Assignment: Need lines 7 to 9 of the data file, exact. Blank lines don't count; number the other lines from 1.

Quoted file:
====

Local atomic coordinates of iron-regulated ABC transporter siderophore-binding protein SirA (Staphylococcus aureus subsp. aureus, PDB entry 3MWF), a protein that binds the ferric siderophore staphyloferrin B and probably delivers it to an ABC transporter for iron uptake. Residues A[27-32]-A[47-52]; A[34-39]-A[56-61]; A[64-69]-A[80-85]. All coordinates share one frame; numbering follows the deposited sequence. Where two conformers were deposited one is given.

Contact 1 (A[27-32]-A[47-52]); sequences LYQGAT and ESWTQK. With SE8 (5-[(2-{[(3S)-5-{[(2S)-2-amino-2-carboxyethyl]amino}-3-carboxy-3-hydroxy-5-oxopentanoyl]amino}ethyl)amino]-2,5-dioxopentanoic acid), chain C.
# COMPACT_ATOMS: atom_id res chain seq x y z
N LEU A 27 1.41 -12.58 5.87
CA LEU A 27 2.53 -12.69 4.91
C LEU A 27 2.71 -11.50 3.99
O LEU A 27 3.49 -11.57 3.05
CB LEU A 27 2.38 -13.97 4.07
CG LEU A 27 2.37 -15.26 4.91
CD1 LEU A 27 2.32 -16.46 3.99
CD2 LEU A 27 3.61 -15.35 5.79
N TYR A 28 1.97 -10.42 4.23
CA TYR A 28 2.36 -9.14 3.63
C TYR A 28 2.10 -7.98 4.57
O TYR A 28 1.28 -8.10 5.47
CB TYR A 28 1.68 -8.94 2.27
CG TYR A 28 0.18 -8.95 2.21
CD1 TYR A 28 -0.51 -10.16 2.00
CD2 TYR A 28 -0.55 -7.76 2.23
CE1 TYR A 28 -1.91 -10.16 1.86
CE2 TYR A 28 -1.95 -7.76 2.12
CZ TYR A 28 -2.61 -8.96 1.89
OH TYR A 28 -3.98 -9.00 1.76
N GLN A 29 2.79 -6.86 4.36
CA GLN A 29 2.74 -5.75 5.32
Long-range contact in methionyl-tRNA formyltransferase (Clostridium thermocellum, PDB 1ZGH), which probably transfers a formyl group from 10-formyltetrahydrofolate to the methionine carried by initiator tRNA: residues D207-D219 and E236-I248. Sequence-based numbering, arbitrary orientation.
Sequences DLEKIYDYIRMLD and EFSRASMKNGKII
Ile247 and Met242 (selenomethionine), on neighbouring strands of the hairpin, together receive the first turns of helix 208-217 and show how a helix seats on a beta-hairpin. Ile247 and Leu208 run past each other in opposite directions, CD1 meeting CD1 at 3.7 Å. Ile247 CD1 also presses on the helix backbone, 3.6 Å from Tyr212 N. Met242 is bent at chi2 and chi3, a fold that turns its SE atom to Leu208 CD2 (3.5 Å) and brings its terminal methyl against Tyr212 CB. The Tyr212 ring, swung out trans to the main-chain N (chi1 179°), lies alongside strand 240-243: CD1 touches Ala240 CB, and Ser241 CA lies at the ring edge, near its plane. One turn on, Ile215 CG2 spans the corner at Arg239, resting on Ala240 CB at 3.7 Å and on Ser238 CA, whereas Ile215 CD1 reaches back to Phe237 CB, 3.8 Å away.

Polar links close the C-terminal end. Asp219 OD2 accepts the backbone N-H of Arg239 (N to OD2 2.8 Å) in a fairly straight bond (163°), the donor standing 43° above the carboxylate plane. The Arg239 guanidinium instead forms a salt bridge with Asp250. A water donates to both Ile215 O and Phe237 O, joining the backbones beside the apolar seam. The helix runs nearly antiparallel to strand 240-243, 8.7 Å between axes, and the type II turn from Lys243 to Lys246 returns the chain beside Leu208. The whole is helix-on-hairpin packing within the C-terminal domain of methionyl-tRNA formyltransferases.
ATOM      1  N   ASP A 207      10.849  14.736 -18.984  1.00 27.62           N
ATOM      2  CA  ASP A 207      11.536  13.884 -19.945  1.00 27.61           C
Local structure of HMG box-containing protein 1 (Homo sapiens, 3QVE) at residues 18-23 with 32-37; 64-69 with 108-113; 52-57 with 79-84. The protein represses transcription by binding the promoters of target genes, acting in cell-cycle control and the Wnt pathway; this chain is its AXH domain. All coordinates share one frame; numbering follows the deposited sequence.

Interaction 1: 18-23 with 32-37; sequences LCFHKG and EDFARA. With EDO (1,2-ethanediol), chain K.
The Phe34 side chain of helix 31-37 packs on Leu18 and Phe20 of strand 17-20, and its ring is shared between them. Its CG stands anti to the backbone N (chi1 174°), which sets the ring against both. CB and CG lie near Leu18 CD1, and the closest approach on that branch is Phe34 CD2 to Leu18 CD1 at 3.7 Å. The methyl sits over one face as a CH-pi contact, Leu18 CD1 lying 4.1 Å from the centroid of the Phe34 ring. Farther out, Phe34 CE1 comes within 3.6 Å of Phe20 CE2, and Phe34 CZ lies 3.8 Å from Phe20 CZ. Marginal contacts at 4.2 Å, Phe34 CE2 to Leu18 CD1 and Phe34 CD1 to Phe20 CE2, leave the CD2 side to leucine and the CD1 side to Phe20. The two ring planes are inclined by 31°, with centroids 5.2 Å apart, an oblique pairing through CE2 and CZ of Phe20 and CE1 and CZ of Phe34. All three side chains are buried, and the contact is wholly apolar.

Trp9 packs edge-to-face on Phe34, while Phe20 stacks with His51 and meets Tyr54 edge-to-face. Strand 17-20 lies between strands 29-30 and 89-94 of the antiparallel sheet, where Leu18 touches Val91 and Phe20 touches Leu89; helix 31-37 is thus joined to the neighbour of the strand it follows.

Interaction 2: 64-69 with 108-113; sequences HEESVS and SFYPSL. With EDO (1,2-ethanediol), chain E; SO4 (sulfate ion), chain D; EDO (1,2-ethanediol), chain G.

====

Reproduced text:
O LEU A 27 3.49 -11.57 3.05
CB LEU A 27 2.38 -13.97 4.07
CG LEU A 27 2.37 -15.26 4.91